Tuesday, October 6, 2009

Automatic Statistics Gathering in Oracle 10g

CPU and I/O Performance Statistics
In Oracle 10G, the optimizer takes CPU and I/O costs into consideration during query optimization. If the optimizer understands what the performance characteristics are for I/O and CPU, it will be more effective at query optimization. Current system statistics allow the optimizer to make more intelligent decisions during the optimization process, which ultimately results in higher quality access paths being generated.
Unlike object statistics, administrators must continue to gather system statistics manually in Oracle 10G. This is done by executing the DBMS_STATS.GATHER_SYSTEM_STATS procedure. The key to gathering good system statistics is to run the procedure when a normal workload is being executed. Running it when the workload is light, or too heavy, can result in poor access paths being generated.
System Statistics
System statistics describe the system's hardware characteristics, such as I/O and CPU performance and utilization, to the query optimizer. When choosing an execution plan, the optimizer estimates the I/O and CPU resources required for each query. System statistics enable the query optimizer to more accurately estimate I/O and CPU costs, enabling the query optimizer to choose a better execution plan.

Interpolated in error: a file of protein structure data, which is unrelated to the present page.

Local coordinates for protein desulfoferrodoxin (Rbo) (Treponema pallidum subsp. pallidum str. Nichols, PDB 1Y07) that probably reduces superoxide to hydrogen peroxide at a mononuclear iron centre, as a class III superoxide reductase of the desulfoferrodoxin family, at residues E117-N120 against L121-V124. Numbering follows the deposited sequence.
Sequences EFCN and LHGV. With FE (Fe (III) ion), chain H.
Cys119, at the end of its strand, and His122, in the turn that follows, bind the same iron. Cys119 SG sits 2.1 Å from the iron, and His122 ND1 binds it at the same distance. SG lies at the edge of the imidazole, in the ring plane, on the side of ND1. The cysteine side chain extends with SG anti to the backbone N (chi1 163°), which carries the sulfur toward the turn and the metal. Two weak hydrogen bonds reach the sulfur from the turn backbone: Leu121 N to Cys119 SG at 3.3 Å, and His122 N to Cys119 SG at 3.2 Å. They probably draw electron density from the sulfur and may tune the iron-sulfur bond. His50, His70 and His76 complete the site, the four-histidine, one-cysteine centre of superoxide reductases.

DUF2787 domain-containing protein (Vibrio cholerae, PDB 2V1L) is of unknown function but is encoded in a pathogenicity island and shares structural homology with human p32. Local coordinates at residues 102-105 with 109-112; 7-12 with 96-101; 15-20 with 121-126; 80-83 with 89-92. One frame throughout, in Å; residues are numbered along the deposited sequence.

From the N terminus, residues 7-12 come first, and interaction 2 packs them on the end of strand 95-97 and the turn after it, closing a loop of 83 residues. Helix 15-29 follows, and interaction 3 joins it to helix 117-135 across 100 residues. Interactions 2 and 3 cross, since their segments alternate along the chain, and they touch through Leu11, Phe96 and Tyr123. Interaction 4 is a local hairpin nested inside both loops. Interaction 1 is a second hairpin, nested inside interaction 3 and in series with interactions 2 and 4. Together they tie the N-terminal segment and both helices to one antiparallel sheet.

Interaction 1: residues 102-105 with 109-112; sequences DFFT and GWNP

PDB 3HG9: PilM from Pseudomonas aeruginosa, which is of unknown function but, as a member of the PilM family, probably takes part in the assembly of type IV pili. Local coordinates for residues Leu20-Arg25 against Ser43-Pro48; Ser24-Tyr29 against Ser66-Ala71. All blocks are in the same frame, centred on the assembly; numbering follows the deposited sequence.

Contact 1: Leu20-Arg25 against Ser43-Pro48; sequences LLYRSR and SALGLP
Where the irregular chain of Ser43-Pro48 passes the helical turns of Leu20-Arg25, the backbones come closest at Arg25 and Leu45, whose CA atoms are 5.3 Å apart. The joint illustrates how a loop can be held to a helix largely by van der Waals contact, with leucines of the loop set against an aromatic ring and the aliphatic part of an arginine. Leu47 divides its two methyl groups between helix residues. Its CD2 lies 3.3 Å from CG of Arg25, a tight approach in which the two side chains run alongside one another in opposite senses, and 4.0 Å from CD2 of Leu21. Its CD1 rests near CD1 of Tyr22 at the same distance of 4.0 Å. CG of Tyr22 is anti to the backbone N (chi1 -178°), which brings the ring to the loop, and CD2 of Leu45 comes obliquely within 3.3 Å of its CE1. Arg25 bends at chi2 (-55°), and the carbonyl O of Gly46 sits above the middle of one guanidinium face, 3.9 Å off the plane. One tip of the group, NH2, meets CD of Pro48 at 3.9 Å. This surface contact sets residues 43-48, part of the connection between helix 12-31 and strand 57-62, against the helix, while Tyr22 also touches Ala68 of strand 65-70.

When Oracle gathers system statistics, it analyzes system activity in a specified period of time. The statistics are collected using the DBMS_STATS.GATHER_SYSTEM_STATS procedure. Oracle Corporation highly recommends that you gather system statistics.

Parameter Name    Description    Initialization    Options for Gathering or Setting Statistics      
cpuspeed    CPU speed is the average number of CPU cycles per second.    At system startup    Set gathering_mode = NOWORKLOAD, INTERVAL, or START|STOP, or set statistics manually.      
ioseektim    I/O seek time equals seek time + latency time + OS overhead time.    At system startup    Set gathering_mode = NOWORKLOAD or set statistics manually.      
iotfrspeed    I/O transfer speed is the rate at which an Oracle database can read data in the single read request.    At system startup    Set gathering_mode = NOWORKLOAD or set statistics manually.